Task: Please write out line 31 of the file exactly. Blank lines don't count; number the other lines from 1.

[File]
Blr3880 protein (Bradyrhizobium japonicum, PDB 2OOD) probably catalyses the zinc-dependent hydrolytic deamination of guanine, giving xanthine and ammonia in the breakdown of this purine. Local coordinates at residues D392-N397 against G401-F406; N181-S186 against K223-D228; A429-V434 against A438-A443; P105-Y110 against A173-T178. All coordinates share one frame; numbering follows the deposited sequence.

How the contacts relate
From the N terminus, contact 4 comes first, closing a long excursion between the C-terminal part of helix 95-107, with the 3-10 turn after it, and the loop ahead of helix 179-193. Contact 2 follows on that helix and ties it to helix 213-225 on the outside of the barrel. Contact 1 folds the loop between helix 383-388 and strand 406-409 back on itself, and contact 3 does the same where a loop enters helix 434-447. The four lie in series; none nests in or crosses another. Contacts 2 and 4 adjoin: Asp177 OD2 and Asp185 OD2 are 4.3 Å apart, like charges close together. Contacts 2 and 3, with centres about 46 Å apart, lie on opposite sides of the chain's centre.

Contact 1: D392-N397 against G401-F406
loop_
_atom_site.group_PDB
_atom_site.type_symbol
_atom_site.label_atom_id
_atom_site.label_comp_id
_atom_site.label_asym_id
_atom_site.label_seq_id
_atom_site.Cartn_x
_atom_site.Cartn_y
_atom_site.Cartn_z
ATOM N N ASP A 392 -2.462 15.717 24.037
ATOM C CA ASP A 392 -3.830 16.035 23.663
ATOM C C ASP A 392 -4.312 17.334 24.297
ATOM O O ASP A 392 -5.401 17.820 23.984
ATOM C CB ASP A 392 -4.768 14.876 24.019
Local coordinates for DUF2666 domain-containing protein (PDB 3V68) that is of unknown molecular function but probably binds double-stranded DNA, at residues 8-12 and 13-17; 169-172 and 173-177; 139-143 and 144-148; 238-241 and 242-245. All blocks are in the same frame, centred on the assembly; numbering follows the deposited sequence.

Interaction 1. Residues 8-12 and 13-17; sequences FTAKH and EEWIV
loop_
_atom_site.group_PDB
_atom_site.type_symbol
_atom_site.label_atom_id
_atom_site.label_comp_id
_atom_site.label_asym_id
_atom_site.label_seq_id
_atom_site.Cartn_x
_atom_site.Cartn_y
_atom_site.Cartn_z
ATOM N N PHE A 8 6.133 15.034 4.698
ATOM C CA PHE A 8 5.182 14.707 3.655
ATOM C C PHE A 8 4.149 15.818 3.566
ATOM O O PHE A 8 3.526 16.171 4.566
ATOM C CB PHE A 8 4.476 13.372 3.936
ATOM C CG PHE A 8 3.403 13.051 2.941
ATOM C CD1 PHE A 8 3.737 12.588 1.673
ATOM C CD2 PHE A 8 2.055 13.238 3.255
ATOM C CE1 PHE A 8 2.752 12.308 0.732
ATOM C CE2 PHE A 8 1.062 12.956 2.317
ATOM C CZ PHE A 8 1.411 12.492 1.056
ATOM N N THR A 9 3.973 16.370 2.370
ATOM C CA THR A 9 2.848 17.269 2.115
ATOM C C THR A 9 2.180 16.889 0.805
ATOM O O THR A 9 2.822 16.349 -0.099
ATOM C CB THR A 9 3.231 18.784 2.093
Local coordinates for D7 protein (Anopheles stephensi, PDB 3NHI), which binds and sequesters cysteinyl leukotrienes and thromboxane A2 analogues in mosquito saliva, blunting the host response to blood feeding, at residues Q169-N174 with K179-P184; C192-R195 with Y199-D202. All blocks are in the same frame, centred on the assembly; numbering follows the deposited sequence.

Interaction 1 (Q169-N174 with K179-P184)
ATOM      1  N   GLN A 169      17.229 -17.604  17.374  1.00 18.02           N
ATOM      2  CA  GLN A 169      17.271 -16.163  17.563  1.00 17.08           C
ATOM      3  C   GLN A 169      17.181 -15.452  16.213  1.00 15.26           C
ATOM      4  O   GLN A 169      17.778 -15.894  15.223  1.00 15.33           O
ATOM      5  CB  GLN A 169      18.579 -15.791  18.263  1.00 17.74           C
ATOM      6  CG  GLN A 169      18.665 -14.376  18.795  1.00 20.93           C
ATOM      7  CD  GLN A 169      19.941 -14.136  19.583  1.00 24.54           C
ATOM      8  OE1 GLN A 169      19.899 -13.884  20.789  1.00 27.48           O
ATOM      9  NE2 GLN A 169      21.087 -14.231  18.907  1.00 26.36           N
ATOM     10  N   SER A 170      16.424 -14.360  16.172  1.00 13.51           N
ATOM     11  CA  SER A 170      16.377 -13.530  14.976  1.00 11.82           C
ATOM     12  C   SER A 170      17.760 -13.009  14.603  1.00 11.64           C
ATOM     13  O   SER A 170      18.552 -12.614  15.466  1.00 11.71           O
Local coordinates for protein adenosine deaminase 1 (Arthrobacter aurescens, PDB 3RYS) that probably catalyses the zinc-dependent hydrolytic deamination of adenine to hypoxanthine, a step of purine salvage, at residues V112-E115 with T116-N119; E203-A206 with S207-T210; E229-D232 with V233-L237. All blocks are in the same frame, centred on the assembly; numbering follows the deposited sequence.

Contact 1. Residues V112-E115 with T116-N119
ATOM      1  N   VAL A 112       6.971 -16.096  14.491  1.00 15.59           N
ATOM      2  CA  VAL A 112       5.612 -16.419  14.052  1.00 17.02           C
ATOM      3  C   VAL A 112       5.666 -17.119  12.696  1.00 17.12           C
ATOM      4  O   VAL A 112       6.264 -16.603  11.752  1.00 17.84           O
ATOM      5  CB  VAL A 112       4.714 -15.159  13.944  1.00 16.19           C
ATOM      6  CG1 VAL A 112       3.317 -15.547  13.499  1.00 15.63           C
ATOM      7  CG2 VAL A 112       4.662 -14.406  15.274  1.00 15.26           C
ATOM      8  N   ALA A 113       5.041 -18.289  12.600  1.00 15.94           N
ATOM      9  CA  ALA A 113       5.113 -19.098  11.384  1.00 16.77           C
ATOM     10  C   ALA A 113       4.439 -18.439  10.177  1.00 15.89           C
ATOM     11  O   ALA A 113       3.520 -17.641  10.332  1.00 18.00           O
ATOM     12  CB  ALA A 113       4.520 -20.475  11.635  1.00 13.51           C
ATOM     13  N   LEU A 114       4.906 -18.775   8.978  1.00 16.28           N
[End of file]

_atom_site.Cartn_z